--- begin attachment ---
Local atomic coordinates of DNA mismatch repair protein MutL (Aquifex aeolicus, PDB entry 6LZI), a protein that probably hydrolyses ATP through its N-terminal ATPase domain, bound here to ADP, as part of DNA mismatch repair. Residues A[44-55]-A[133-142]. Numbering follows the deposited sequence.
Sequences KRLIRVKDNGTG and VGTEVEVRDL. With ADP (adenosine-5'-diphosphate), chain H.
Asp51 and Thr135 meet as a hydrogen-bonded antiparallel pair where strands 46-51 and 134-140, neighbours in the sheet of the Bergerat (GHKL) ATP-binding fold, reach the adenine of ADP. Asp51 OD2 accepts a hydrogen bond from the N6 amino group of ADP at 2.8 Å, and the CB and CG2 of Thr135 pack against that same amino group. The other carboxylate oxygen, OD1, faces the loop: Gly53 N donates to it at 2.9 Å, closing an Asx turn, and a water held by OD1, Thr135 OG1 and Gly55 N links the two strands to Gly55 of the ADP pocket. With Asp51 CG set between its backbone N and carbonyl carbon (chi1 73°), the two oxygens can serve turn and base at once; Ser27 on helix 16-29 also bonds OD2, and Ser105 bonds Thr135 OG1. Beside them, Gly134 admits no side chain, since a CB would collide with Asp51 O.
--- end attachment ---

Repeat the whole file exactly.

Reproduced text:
Local atomic coordinates of DNA mismatch repair protein MutL (Aquifex aeolicus, PDB entry 6LZI), a protein that probably hydrolyses ATP through its N-terminal ATPase domain, bound here to ADP, as part of DNA mismatch repair. Residues A[44-55]-A[133-142]. Numbering follows the deposited sequence.
Sequences KRLIRVKDNGTG and VGTEVEVRDL. With ADP (adenosine-5'-diphosphate), chain H.
Asp51 and Thr135 meet as a hydrogen-bonded antiparallel pair where strands 46-51 and 134-140, neighbours in the sheet of the Bergerat (GHKL) ATP-binding fold, reach the adenine of ADP. Asp51 OD2 accepts a hydrogen bond from the N6 amino group of ADP at 2.8 Å, and the CB and CG2 of Thr135 pack against that same amino group. The other carboxylate oxygen, OD1, faces the loop: Gly53 N donates to it at 2.9 Å, closing an Asx turn, and a water held by OD1, Thr135 OG1 and Gly55 N links the two strands to Gly55 of the ADP pocket. With Asp51 CG set between its backbone N and carbonyl carbon (chi1 73°), the two oxygens can serve turn and base at once; Ser27 on helix 16-29 also bonds OD2, and Ser105 bonds Thr135 OG1. Beside them, Gly134 admits no side chain, since a CB would collide with Asp51 O.